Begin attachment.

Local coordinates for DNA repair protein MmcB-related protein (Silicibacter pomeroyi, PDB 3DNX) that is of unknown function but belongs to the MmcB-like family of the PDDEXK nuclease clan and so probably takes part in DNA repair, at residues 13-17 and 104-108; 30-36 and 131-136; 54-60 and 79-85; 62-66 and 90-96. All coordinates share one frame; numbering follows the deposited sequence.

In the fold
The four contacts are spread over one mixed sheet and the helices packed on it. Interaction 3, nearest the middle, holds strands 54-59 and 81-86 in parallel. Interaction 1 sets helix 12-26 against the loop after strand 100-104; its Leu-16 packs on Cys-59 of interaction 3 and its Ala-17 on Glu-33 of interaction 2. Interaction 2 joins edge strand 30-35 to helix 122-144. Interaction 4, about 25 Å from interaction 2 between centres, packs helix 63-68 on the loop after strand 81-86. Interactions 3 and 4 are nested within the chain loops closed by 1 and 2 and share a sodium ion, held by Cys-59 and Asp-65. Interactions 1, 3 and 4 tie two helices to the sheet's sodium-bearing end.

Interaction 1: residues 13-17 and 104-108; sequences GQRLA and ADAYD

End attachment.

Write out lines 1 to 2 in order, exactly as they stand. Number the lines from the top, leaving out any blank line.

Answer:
Local coordinates for DNA repair protein MmcB-related protein (Silicibacter pomeroyi, PDB 3DNX) that is of unknown function but belongs to the MmcB-like family of the PDDEXK nuclease clan and so probably takes part in DNA repair, at residues 13-17 and 104-108; 30-36 and 131-136; 54-60 and 79-85; 62-66 and 90-96. All coordinates share one frame; numbering follows the deposited sequence.

In the fold